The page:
Handprints complete Coor’s footprint
For Coor, environmental sustainability means taking active responsibility for our operations and reducing our environmental impact, but also making the most of our opportunity to contribute to our customers’ environmental targets.
The ‘Handprints’ concept is a relatively new area in Coor’s sustainability work, and the aim is to clarify Coor’s positive environmental impact to our customers. While a customer’s footprint measures the negative environmental impact, the Handprint tool focuses on the positive impact and is focused on actions and solutions.
Coor’s goal is to actively contribute to minimizing our customers’ environmental impact. Positive Handprints represent the activities we carry out that help our customers achieve their sustainability goals. This might relate to providing services and solutions that minimize energy consumption, or reduce food waste in our restaurants.
One example is provided by Coor’s energy experts, which help many of our customers reduce their energy consumption and greenhouse gas emissions. During the year, Coor helped SAAB to replace three oil-fueled boilers with heat pumps, installed heat recovery in painting operations, improved lighting control, installed heat recovery for compressors and improved ventilation control in painting operations. In total, this generated energy savings of more than 1.8 GWh/year, of which direct fossil fuels decreased by 315 MWh/year.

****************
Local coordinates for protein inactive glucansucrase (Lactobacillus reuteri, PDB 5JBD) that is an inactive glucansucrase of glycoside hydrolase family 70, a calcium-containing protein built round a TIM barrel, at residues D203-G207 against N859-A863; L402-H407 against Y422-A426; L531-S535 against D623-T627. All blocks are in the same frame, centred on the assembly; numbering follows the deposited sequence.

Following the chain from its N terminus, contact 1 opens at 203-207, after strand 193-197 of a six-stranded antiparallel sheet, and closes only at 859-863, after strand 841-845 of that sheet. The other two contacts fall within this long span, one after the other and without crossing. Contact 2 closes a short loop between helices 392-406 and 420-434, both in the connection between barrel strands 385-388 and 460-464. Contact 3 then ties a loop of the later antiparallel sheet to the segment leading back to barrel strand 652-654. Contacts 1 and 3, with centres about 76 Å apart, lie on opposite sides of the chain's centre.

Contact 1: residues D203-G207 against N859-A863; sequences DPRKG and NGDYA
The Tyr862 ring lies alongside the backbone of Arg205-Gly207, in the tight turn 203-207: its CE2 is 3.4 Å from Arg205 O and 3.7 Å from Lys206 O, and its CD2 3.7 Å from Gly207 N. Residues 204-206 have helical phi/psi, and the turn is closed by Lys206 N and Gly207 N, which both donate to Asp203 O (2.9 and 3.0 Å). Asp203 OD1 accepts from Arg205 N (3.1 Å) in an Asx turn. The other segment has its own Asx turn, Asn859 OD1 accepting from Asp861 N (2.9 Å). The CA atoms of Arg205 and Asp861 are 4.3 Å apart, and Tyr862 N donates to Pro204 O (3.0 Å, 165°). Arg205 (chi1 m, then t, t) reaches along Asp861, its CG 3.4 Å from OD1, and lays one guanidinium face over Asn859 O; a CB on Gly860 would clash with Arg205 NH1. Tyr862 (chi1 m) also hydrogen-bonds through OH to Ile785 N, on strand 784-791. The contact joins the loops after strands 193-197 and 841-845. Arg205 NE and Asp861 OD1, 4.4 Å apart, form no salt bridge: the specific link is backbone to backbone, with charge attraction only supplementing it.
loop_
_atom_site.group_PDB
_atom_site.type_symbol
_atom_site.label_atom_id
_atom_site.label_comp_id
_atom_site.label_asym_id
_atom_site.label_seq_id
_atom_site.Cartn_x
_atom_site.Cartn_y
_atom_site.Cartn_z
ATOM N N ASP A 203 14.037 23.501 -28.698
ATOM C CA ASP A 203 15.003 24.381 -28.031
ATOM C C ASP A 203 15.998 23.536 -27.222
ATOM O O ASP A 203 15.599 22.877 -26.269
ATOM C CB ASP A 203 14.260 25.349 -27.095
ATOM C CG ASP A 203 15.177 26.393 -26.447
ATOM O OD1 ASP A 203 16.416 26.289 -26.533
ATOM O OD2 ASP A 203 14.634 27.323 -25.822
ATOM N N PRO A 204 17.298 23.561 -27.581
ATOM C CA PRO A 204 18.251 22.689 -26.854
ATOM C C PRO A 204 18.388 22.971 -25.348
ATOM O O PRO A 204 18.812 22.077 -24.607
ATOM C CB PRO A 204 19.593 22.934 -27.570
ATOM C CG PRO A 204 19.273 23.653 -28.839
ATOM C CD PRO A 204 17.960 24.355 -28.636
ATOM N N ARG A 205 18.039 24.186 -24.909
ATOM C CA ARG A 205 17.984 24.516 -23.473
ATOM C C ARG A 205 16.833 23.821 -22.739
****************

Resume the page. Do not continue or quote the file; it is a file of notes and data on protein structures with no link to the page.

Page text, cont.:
Space management is another of Coor’s Handprint areas. Continuously helping our customers to optimize space management reduces the need for new construction, while also increasing the life span of existing buildings. It also reduces energy consumption.
In Denmark, Coor helped several customers to install Energy Management Systems, including Novozymes, Velux, GN StoreNord, the Danish Police and Fisketorvet. At Velux, Coor uses solar-powered robots to mow the lawns, which reduces greenhouse gas emissions.
In the Mälardalen area, Coor Sweden completed several projects focused on reducing energy consumption. Modernization and programming of control functions has enabled energy savings on many sites, including adjusting refrigerants in tech rooms to reduce cooling consumption, and renovating evaporative cooling systems to reduce the need to buy in energy.
Operational efficiency managers and energy controllers are two professional roles that are becoming increasingly important to Coor. The former work to optimize and implement energy savings in our delivery, while the latter work to illustrate the savings generated on behalf of our customers and to prioritize the operational efficiency manager’s focus areas.
“From 2021 onwards, we’ll be presenting the total energy savings generated by Coor as part of our Handprint concept. Continuous improvements are in Coor’s DNA, and this applies especially to sustainability. Our employees’ capacity for innovation contributes to numerous great solutions for our customers and it feels natural to collate these in the Handprint concept in order to reveal the positive contribution we make,” commented Maria Ekman, Head of Group Sustainability.